# Investigation on Electromagnetic Models of High-Speed Solenoid Valve for Common Rail Injector.

1. IntroductionThe fuel system has a vital impact on the overall performance of a diesel engine, and a high-pressure common rail system enables the cyclic injection quantity, injection timing, and fuel injection law to be controlled exactly and flexibly. Therefore, a diesel engine that is equipped with a high-pressure common rail system has the potential to achieve the optimized design goals of high-efficiency combustion and ultralow emission [1-5]. The common rail injector is one of the high-pressure common rail system's critical components, with a direct influence on the cycle fuel injection quantity fluctuation, gas-liquid two-phase flow characteristics of high-pressure fuel in the nozzle, fuel atomization characteristics in the cylinder, and air-fuel mixture quality [6-9]. The common rail injector is a complex, nonlinear, and multidimensional system that couples electromagnetic, mechanical, and hydraulic phenomena. To study the dynamic characteristics of the common rail injector in detail and optimize it, the simulation analysis of its dynamic performance is an effective method. A simulation model of the HSV that has high accuracy is thus indispensable.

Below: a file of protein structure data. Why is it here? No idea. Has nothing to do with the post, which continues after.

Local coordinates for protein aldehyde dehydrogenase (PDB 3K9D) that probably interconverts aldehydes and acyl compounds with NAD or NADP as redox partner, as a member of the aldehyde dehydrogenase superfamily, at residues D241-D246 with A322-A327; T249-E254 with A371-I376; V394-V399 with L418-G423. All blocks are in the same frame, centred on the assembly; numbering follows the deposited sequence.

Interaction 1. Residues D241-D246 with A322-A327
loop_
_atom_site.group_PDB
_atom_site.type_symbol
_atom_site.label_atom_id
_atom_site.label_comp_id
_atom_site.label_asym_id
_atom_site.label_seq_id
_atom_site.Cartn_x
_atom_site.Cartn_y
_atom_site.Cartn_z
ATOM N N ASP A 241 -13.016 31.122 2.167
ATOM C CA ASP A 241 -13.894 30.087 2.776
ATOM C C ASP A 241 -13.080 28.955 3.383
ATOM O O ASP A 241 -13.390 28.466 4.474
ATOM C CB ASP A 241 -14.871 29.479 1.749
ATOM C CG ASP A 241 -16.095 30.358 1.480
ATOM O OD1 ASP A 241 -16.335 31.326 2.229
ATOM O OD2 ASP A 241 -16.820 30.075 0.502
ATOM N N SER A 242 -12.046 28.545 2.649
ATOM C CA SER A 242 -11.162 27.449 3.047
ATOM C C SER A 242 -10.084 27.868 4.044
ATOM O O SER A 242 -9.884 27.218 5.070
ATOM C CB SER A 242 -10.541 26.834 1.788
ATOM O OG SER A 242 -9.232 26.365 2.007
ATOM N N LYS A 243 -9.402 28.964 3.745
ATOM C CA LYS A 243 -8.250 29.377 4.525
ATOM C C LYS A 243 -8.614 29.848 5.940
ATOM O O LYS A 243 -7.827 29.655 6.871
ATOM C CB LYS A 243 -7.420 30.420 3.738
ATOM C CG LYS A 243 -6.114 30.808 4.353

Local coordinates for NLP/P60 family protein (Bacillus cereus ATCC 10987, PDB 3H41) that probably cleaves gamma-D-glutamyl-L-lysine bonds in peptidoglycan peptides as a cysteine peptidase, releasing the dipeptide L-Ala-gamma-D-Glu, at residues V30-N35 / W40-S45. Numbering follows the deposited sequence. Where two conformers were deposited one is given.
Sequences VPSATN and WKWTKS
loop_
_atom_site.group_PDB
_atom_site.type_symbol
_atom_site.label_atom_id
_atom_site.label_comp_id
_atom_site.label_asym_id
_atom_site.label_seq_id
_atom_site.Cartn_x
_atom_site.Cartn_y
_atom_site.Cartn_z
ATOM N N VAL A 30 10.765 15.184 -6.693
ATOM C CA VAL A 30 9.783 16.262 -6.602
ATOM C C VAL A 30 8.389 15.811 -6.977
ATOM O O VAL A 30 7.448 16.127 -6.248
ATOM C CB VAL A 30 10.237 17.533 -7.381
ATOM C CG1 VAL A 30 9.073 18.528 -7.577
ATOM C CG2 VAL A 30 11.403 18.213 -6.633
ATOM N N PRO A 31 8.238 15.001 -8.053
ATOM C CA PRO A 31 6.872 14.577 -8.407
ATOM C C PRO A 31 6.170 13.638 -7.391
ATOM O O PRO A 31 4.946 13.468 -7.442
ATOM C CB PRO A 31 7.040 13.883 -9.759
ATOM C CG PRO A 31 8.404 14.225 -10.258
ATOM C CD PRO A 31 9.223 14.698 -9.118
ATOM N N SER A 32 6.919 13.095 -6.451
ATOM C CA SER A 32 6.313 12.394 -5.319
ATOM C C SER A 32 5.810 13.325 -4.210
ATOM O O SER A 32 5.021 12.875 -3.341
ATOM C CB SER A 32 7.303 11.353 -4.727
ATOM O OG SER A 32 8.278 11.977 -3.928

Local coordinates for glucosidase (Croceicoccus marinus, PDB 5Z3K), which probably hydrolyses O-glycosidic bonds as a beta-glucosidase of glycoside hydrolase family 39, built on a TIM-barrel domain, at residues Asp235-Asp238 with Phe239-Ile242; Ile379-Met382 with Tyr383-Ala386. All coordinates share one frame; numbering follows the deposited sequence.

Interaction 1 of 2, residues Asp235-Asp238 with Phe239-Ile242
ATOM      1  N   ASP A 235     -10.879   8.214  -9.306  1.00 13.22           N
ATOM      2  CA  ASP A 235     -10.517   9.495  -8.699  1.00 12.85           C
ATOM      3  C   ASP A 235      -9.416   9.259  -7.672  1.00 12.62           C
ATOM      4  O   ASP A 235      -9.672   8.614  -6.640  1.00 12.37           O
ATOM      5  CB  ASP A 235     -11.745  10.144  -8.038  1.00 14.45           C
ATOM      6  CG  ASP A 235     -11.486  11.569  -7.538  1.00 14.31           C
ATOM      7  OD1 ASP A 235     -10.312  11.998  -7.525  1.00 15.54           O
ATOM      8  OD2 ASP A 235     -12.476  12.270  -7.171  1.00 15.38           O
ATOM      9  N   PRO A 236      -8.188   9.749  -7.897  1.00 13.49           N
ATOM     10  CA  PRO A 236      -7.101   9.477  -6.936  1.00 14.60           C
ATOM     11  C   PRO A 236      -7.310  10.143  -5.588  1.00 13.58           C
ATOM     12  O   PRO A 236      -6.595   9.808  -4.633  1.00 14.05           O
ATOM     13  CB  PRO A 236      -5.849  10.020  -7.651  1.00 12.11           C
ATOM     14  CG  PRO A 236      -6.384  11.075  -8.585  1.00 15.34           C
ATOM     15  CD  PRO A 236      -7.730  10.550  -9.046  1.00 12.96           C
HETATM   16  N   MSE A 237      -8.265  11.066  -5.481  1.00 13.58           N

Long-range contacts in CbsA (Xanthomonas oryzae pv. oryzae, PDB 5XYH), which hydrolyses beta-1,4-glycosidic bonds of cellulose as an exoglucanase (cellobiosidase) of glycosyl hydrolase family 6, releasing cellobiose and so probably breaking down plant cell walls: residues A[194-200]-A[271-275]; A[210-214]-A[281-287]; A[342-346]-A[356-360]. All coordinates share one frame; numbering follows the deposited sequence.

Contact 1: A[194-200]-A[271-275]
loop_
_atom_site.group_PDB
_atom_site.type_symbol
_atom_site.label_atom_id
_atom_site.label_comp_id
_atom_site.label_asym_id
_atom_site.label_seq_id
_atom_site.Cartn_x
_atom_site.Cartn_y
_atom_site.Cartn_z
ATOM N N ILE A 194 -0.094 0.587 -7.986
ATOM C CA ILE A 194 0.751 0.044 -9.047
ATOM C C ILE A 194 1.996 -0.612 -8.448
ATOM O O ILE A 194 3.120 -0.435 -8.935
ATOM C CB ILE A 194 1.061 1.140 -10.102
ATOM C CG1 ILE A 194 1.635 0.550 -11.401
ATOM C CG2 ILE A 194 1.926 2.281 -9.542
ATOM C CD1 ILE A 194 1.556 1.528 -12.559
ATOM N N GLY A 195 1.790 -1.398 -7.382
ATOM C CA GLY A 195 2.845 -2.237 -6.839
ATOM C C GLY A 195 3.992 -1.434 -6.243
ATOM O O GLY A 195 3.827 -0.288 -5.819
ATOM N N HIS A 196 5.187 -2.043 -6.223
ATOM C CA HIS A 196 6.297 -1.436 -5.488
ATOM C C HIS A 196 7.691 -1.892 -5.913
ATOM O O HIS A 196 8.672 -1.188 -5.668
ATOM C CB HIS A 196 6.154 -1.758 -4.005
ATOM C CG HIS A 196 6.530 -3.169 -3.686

The dynamic response characteristic is an important evaluation index of the HSV in the fuel injector. This is because a fast response speed of the HSV is beneficial to achieve multiple injections and more precise control of the fuel injection timing of the high-pressure common rail system. The dynamic response of the HSV is determined by both its electromagnetic force characteristic and moving part quality, but the former has a more significant impact. Only when the maximum static electromagnetic force of the HSV meets its requirements can the response time requirements of the opening and closing phases of the HSV be met by using the drive circuit. Hence, research on the electromagnetic force is of great importance for the design of the HSV.